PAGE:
Description Usage Arguments Details Value Pvalue Ties Big Data See Also
An internal function unifying several nonparametric tests for paired samples.
1 2 3 4 5 6 7 8 9 10 11 12 13  .generic.rank.test(
xs,
ys,
test,
letter,
description,
na.rm = TRUE,
collisions = TRUE,
precision = 1e05,
limit_law_coef = 1,
min_samples = 1,
max_samples = Inf
)

xs, ys 
Samelength numeric vectors, containing paired samples. 
test 
Function computing the test statistic given a relative order. 
letter 
Notation for the test statistic, e.g., "D" for Hoeffding's D. 
description 
Full name of test. 
na.rm 
Logical: Should missing values, 
collisions 
Logical: Warn of repeating values in 
precision 
of pvalue, between 0 and 1. Otherwise pvalue= 
limit_law_coef 
Scaling of test statistic for standard null distribution. 
min_samples, max_samples 
Data size limits. 
The function .generic.rank.test
first calls
relative.ordering
with xs
and ys
.
Then it uses the given function to compute the test statistic
from the resulting permutation.
The statistic is rescaled by multiplication with
(n1)*limit_law_coef
, where n
is the sample size.
Finally, it computes the pvalue by calling
pHoeffInd
from the package TauStar
.
A list, of class "indtest"
:
method  the test's name 
n  number of data points used 
Tn /Dn /Rn /...  the test statistic, measure of dependence 
scaled  the test statistic rescaled for a standard null distribution 
p.value 
the asymptotic pvalue, by TauStar::pHoeffInd 
The null distribution of the test statistic was described by Hoeffding.
The pvalue is approximated by calling the function
pHoeffInd
from the package TauStar
by
Luca Weihs.
By default, the pvalue's precision
parameter is set to 1e5
.
It seems that better precision would cost a considerable amount of time,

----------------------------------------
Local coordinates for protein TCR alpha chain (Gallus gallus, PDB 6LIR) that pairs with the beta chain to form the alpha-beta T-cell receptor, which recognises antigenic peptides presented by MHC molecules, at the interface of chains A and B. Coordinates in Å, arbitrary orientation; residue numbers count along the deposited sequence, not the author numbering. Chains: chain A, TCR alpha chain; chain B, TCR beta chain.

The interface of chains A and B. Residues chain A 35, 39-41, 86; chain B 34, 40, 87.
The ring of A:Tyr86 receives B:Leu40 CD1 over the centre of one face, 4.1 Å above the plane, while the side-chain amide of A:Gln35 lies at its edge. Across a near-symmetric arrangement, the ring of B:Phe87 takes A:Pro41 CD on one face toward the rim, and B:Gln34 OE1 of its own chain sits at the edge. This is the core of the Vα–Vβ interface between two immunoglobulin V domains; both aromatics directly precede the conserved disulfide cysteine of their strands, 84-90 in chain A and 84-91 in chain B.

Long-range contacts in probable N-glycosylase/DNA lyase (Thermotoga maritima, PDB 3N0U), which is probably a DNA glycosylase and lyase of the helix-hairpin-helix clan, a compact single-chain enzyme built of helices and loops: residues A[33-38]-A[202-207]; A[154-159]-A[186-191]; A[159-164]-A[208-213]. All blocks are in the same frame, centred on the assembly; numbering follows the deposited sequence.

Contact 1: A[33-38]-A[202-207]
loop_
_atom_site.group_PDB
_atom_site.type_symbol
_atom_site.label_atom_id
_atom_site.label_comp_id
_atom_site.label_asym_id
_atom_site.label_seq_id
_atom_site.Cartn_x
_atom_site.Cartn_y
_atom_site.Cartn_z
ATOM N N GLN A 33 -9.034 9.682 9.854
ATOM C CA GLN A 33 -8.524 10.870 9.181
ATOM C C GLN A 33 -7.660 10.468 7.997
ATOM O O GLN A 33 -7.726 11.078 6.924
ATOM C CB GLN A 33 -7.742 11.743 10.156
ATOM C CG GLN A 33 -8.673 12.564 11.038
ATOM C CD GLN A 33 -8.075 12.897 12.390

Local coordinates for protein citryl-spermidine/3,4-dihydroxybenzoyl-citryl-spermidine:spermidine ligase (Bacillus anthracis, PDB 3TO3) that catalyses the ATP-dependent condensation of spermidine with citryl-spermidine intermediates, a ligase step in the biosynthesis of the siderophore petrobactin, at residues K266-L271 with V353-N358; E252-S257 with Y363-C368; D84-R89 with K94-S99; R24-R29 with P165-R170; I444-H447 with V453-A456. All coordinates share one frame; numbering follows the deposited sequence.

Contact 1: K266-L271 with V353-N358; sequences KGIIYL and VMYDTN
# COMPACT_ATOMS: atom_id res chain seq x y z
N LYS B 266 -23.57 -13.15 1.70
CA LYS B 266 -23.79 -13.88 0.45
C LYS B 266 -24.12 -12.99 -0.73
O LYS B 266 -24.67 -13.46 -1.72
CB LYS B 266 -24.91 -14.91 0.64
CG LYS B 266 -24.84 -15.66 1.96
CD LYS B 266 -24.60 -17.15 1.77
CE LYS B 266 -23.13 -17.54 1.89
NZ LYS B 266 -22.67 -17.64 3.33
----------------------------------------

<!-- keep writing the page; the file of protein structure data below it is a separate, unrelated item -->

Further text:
especially for large values of the test statistic.
It is therefore recommended to modify this parameter only upon need.
In case that TauStar
is unavailable, or to save time in repeated use,
set precision = 1
to avoid computing pvalues altogether.
The scaled
test statistic may be used instead.
Its asymptotic distribution does not depend on any parameter.
Also the raw test statistic may be used, descriptively,
as a measure of dependence.
Only its accuracy depends on the sample size.
This package currently assumes that the variables under consideration are nonatomic, so that ties are not expected, other than by occasional effects of numerical precision. Addressing ties rigorously is left for future versions.
The flag collisions = TRUE
invokes checking for ties in xs
and in ys
, and produces an appropriate warning if they exist.
The current implementation breaks such ties arbitrarily, not randomly.
By the averaging nature of the test statistic, it seems that a handful of ties should not be of much concern. In case of more than a handful of ties, our current advice to the user is to break them uniformly at random beforehand.
The test statistic is computed in almost linear time, O(n log n), given a sample of size n. Its computation involves integer arithmetics of order n^4 or n^5, which should fit into an integer data type supported by the compiler.
Most 64bit compilers emulate 128bit arithmetics. Otherwise we use the standard 64bit arithmetics. Find the upper limits of your environment using
max_taustar()
max_hoeffding()
Another limitation is 2^311, the maximum size and value of
an integer vector in a 32bit build of R.
This is only relevant for the tau star statistic in 128bit mode,
which could otherwise afford about three times that size.
If your sample size falls in this range, try recompiling the
function .calc.taustar
according to the instructions in the cpp source file.
independence
,
relative.order
,
tau.star.test
,
hoeffding.D.test
,
hoeffding.refined.test
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